Smokers who quit really do gain weight - especially if they are already obese, according to a new study that followed people for eight years after they first tried to give up smoking.
"Someone may be at risk of much greater weight gain when they quit smoking the more overweight they are to start with," lead investigator Dr Deborah Lycett, of the University of Birmingham in the UK, said. But the findings should not discourage overweight or obese smokers from trying to quit, she added.
"I think that being forewarned is forearmed," Lycett said. "If we know that there is a chance we might put on a significant amount of weight, we can prepare for that possibility, and be in a better frame of mind to deal with it, if it happens."
Quitting ads pounds
Kicking the habit can clearly cause people to put on pounds, Lycett and her colleagues note in the journal Addiction, but few studies have assessed the relationship between a smoker's starting body mass index (BMI, a measure of weight in relation to height used to gauge obesity) at the time he or she quits, and the amount of weight they end up gaining.
To investigate, Lycett and her team looked at 840 cigarette smokers who participated in a 12-week trial of the nicotine patch versus placebo in the 1990s. Over an eight-year follow-up period, eighty-five of them were confirmed to have been smoke-free since quitting during the patch trial, and were classified as abstainers.
Most people-613 in total-kept smoking throughout the eight years. Another 26 had managed to stay off cigarettes for the first year of the study but then relapsed. And 116 people kept smoking through the first year of the study but had subsequently quit and were non-smokers eight years later.
The researchers verified the subjects' abstinence at the end of the eight years by testing their breath for carbon monoxide or their saliva for the nicotine byproduct cotinine.
Significant weight gain for quitters
Nearly everyone, including the smokers, had gained some weight over the eight years, but those who had succeeded in quitting smoking put on significantly more. Just a quarter of them were at a healthy weight for their height, the researchers found.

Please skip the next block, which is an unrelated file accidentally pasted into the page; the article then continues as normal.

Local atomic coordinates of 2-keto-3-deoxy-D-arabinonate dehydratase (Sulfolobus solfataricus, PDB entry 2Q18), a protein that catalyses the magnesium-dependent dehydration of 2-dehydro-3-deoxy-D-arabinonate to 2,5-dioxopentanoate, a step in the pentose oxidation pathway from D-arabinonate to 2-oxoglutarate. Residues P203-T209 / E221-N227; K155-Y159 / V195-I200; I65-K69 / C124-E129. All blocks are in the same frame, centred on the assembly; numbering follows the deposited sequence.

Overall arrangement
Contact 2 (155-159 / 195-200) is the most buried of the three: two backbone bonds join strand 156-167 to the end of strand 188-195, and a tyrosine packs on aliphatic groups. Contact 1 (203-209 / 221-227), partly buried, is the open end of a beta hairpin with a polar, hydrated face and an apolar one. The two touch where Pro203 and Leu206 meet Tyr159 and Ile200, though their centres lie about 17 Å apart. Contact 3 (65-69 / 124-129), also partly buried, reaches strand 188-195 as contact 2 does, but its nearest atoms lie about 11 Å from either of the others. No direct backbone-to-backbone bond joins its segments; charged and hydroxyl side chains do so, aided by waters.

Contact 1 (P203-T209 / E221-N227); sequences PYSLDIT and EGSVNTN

Those who had abstained since the original patch trial gained an average of about 8.8kg, while the current smokers gained just 2.2kg. The relapsed smokers gained 3.3kg, and late abstainers who had quit sometime after the original trial put on 8.3kg.
But among abstainers, there were also big differences in weight gain depending on the subjects' original BMIs. Both abstainers who started out underweight and those who were overweight (with average BMIs of 18 and 29, respectively) gained about 10kg. Normal-weight people with BMIs of 23 gained slightly less, averaging 7.8kg. But individuals who started out severely obese (BMI of 36) gained 19.4kg.
Process reversed with smokers
For smokers, weight gain went in the opposite direction, with underweight people gaining the most (3.8kg and the heaviest people actually losing a bit of weight over time (0.8kg).
"Smokers are usually advised to quit first and deal with weight later, but new research is exploring how to tackle both together," Lycett said. "One thing that does look promising is physical activity. We know that being physically active for an hour each day can help with weight control and there is also data suggesting that exercise reduces cravings to smoke too."
Based on the findings, heavier smokers and their doctors should be vigilant about post-quit weight gain, she added. "They should keep an eye on their weight and be ready to make or support changes to their physical activity levels and the amount they eat as soon as they notice weight increasing," Lycett said.
"It is easier to lose a few pounds as soon as you notice, than to find you have a lot more to lose in a year's time."
She concluded: "Regardless of how much weight you gain, stopping smoking remains the single most important thing that someone can do for their health. We should never quit quitting." - (Anne Harding/Reuters Health, October 2010)
SOURCE: http://link.reuters.com/pac69p Addiction, online October 6, 2010.
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